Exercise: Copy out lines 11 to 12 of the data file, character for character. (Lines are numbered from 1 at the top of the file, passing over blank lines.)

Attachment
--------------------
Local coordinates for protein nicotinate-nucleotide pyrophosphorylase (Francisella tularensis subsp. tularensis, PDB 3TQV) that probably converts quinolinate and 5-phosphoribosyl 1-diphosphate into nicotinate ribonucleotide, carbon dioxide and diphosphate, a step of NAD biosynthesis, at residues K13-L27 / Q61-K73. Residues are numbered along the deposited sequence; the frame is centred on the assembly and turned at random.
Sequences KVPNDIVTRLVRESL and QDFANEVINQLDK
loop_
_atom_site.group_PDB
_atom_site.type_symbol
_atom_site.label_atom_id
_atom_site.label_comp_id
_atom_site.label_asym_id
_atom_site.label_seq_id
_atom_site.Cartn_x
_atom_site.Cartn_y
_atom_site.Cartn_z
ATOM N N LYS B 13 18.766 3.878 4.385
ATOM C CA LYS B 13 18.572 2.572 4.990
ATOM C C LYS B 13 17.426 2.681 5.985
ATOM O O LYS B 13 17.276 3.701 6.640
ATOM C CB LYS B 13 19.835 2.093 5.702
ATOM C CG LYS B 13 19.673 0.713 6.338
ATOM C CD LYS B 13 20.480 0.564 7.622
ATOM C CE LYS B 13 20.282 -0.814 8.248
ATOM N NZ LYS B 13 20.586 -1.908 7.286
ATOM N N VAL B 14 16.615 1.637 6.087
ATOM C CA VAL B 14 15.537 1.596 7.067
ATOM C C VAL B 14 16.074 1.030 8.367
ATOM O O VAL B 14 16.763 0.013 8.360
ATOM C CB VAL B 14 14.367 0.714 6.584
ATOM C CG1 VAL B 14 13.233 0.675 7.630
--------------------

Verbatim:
_atom_site.Cartn_y
_atom_site.Cartn_z